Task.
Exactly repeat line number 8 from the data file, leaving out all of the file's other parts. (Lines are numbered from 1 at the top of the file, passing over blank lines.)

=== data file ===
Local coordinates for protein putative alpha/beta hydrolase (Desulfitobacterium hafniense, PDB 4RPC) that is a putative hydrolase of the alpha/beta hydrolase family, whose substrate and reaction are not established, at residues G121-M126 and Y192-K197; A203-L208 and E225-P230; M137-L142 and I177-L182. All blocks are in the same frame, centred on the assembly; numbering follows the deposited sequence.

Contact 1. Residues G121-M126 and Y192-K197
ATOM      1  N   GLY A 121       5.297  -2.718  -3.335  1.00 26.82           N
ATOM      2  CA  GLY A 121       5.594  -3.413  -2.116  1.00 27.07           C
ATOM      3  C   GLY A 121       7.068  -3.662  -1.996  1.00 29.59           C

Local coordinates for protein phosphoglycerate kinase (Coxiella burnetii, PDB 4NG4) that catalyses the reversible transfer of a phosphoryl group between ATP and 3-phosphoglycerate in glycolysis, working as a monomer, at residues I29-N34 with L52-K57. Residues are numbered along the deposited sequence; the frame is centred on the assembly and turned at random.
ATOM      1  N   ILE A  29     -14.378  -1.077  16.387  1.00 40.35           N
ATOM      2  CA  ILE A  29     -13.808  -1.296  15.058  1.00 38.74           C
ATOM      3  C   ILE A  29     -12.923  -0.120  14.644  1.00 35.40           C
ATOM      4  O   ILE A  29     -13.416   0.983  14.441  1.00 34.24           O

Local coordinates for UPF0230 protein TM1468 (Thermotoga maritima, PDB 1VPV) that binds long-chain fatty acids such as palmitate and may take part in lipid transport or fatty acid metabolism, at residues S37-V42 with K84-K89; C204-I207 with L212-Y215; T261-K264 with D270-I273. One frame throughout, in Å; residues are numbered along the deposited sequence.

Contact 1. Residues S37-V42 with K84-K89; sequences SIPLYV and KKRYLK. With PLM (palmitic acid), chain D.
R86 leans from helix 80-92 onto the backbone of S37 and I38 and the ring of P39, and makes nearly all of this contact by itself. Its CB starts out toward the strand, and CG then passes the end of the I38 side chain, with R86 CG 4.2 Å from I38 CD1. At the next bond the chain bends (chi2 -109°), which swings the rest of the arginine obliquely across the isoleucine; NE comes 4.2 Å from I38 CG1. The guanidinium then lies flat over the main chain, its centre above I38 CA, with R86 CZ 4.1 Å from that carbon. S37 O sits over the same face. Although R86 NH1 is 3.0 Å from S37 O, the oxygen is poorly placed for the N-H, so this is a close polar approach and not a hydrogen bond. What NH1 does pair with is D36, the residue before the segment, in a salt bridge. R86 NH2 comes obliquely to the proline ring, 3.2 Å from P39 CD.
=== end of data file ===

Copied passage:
ATOM      2  CA  ILE A  29     -13.808  -1.296  15.058  1.00 38.74           C